YouTube had been slow to accept vertical video but they’re on board now.Fotografia de: Image: Jaap Arriens/NurPhoto via Getty Images
If you weren’t sure about vertical video before, you can be sure about it now. Vertical videos aren’t going anywhere.
YouTube just announced last week that they are rolling out a new vertical video ad format.
According to the company, “more than 70 percent of YouTube watch time happens on mobile devices” and because of that YouTube acknowledges “it’s important to adapt to their viewing behaviors.” Companies and brands will now have the option to upload vertical videos and run video advertisements that will conform to a viewers mobile screen. Vertical videos can be run in ad campaigns across YouTube’s apps and through its TrueView (skippable ad) product.
In its announcement, YouTube showcased a Hyundai vertical video advertisement that the car company tested out. The vertical video ads ran in a campaign along with their more traditional horizontal video commercials. YouTube states that paired with the vertical video, Hyundai’s campaign overall saw “a 33% percent lift in brand awareness and a nearly 12% lift in consideration.” Vertical video ads look like they’ll make advertisers very happy.
With this ad format move, YouTube — the last of the major vertical video holdouts — is also signaling that vertical video is here to stay.
Hyundai’s vertical video ad test run
YouTube had long been playing a bit of catch-up when it comes to vertical video. As the most senior of the online video platforms, YouTube had long catered to video in more standard, horizontal formats. With the rise of smartphones and the ability to quickly and easily shoot video with them, more and more video started to be created by people who would just point and shoot with their mobile device held upright, vertically.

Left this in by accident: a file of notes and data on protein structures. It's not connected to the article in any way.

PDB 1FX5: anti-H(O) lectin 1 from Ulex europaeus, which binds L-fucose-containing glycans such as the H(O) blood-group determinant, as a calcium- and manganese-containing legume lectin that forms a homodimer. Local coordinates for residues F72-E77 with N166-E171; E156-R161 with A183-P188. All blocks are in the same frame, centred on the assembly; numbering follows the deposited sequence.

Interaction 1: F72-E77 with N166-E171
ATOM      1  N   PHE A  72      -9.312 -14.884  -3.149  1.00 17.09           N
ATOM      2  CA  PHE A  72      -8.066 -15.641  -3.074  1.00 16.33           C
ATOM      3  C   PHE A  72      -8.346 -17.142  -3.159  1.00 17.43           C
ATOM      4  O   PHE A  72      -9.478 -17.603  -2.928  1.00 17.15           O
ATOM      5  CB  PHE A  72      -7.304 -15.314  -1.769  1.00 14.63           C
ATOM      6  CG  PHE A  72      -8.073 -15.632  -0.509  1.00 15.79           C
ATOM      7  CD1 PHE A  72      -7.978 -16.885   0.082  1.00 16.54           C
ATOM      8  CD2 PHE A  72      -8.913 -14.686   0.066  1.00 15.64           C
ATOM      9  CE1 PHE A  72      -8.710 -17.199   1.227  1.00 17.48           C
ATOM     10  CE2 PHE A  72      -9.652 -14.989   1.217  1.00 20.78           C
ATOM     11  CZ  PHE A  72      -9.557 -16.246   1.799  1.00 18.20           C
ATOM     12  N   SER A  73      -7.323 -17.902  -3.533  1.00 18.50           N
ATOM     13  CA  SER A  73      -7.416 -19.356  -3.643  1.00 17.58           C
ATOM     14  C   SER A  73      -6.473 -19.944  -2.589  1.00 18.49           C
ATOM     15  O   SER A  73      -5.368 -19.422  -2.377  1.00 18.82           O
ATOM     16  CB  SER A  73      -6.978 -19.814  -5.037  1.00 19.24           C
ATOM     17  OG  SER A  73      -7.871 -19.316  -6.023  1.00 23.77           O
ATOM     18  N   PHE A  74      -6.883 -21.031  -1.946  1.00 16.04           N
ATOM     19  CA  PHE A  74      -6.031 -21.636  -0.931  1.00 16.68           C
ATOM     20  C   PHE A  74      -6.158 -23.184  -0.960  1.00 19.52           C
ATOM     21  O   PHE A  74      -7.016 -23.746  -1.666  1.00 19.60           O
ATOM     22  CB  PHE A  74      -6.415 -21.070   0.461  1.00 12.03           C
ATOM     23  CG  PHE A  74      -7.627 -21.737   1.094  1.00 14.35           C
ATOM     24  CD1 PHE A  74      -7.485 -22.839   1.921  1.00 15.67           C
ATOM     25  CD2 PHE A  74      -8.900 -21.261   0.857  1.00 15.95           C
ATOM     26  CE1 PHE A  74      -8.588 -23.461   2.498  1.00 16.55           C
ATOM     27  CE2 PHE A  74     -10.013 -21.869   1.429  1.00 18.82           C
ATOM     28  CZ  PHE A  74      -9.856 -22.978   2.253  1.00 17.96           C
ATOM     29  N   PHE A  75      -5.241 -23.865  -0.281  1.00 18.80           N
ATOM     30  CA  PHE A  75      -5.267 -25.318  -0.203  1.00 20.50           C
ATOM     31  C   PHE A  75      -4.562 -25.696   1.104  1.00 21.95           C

For a while, the resulting vertical video from iPhone and other smartphone users holding their phones in portrait mode never really displayed well on the site or its mobile apps. Debates would rage on about whether we should conform to vertical video as an alternative format or if smartphone videographers should just flip their phone and shoot in landscape mode.
But then new social platforms like Snapchat came along, which embraced vertical video. Facebook and Instagram also easily accepted the vertical style, having already properly formatted its own popular 1:1 square videos on its platforms. Vertical video on YouTube, however, was long plagued with two thick black bars on each side of the video. Users were unable to properly view a vertical video on YouTube in full-screen, even on their phones.
YouTube had made some concessions to vertical video over the years. In 2015, YouTube addressed the black bar issue for the first time, making the necessary tweaks so that vertical video could be displayed full-screen. But, this change was only rolled out on Android devices. It took another two years for YouTube to finally display vertical videos as they were meant to be viewed across all of YouTube’s mobile platforms. And, it was only earlier this summer that YouTube rolled out a vertical video conforming desktop player that displayed vertical video without black bars on its non-mobile website and in social media embeds.
Even with those moves, however, YouTube was only reacting to a content format it was being forced to deal with. With its new vertical video ads, YouTube is essentially promoting and encouraging the use of the format for the very first time. And, if the internet’s video giant finds vertical videos to be successful as an advertising format, you can pretty much guarantee that they’re going to stick around.
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